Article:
Boeing unveiled the first F/A-18F Block II Super Hornet for the Royal Australian Air Force (RAAF) at a July 8 ceremony in St. Louis. The aircraft manufacturer is building 24 Super Hornets for Australia, in two batches of 12. The first aircraft is due to be delivered in March 2010, and Australian production will run at roughly one per month. The aircraft will have APG-79 AESA radar installed.
F/A-18E/F Super Hornet
Raytheon’s RACR low-cost AESA upgrade radar for tactical aircraft is now ready for installation in the F-16 Fighting Falcon and awaiting its first order. The sensor draws on the technology used in Raytheon’s latest fighter radars, the APG-63 AESA versions in the F-15 Eagle and APG-79 in newer F/A-18E/F Super Hornets.
Boeing Integrated Defense Systems has adopted a five-pronged strategy to drive forward through the current downturn, and to continue its growth from an estimated $33- to $34 billion revenues for 2009 in an era of increased focus on costs.
Boeing is making further improvements to the F/A-18E/F, and evaluating a more powerful version of the Super Hornet’s GE F414 powerplants. A new core and a new fan that could deliver 20 percent more thrust are under investigation by Boeing and General Electric. Boeing F/A-18 program manager Bob Gower said that no change to the aircraft’s inlets would be required to increase mass flow. The core has already run in a test cell.
Earlier this month, the Boeing F/A-18E/F Super Hornet completed a series of risk-reduction tests with an infrared search and track (IRST) system. A Boeing/General Electric/Lockheed Martin Missile and Fire Control team installed an IRST sensor in the nose of a modified 480-gallon fuel tank for the trials. The sensor was carried on the centreline station during six flights at NAS Patuxent River and four at NAWS China Lake.
Ahead of schedule and under budget, Boeing delivered the first of an expected 85 operational models of its EF-18G Growler to the U.S. Navy in early June, followed by three more during July and August. Electronic attack squadron VAQ-129 based at Naval Air Station Whidbey Island, Washington, received the aircraft, which are expected to enter operational evaluation in September as the fleet readiness squadron fills out to five aircraft.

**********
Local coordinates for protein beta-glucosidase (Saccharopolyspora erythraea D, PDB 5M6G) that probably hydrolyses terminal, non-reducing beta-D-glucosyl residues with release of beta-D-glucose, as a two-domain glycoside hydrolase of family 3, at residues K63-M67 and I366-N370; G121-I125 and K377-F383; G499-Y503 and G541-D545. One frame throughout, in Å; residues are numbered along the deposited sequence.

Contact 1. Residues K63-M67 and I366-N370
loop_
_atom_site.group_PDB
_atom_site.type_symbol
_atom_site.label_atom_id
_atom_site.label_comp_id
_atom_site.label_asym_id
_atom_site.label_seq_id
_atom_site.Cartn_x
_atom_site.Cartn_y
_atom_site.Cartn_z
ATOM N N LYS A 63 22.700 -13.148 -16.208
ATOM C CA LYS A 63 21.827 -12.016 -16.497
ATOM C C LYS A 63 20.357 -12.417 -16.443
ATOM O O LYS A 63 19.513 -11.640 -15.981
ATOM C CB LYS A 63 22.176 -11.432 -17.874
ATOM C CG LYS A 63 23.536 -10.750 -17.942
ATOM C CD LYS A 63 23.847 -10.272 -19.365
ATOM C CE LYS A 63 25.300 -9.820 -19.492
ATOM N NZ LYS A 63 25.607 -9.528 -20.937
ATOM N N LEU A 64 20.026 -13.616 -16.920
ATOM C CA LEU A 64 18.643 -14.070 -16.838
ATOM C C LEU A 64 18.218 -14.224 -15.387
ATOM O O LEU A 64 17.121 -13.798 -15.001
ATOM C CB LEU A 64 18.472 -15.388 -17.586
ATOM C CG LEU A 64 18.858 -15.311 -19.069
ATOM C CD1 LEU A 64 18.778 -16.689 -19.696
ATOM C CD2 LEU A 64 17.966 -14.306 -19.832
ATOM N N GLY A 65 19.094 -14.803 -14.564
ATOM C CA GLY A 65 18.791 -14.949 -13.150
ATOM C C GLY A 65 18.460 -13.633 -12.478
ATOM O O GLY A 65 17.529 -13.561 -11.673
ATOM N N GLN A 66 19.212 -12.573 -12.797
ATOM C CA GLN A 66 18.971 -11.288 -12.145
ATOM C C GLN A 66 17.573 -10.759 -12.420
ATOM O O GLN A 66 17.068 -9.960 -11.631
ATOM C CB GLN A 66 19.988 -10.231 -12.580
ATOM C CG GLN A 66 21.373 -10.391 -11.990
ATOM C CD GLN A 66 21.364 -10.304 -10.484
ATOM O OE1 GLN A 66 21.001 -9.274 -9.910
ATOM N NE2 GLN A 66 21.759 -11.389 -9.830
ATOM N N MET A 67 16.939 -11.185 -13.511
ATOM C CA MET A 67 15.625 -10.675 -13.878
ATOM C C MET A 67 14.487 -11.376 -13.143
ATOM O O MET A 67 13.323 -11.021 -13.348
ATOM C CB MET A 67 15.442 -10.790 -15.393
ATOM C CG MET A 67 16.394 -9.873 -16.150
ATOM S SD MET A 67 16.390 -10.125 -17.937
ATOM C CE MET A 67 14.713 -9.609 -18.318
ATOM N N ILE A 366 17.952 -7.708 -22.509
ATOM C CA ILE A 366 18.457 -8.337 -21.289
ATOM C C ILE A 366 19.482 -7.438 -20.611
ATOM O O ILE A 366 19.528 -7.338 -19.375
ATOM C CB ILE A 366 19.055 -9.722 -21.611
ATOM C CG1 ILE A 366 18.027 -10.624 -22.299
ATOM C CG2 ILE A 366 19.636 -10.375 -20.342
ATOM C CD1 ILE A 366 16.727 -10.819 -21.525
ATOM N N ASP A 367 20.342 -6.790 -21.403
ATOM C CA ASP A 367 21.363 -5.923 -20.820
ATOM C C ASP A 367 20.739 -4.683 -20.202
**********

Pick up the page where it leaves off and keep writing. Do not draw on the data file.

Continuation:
Raytheon is launching here at Farnborough the latest member of its growing family of AESA (active electronically scanned antenna) radars. Known as the Raytheon advanced combat radar (RACR, “racer”), the new sensor is aimed at both the retrofit market, for aircraft such as the F-16, F/A-18 and others, or for installation in new-build fighters.
Boeing has embarked on a series of important initiatives–including a joint-venture proposal–that strengthens its ties with India. In the process, the company is hoping to become what Boeing India’s president, Ian Thomas, described as “India’s preferred aerospace and defense partner and provider.” Boeing currently is competing with five of the world’s major fighter manufacturers for a 126-aircraft order from the Indian Air Force.
Raytheon has won a competition to provide new radars for the U.S. Air Force’s entire fleet of Boeing F-15E Strike Eagles, maintaining its position as sole provider of radars for the Eagle family.
Boeing test pilot Ricardo Traven is flying his usual impressive routine here in the Boeing F/A-18F Super Hornet. The price of this significantly upgraded warplane to the U.S. Navy has been significantly reduced in recent years, so Boeing is bullish about international prospects. Australia recently became the first export customer for the Super, and Boeing is eyeing India, Japan, Greece and Switzerland, among others.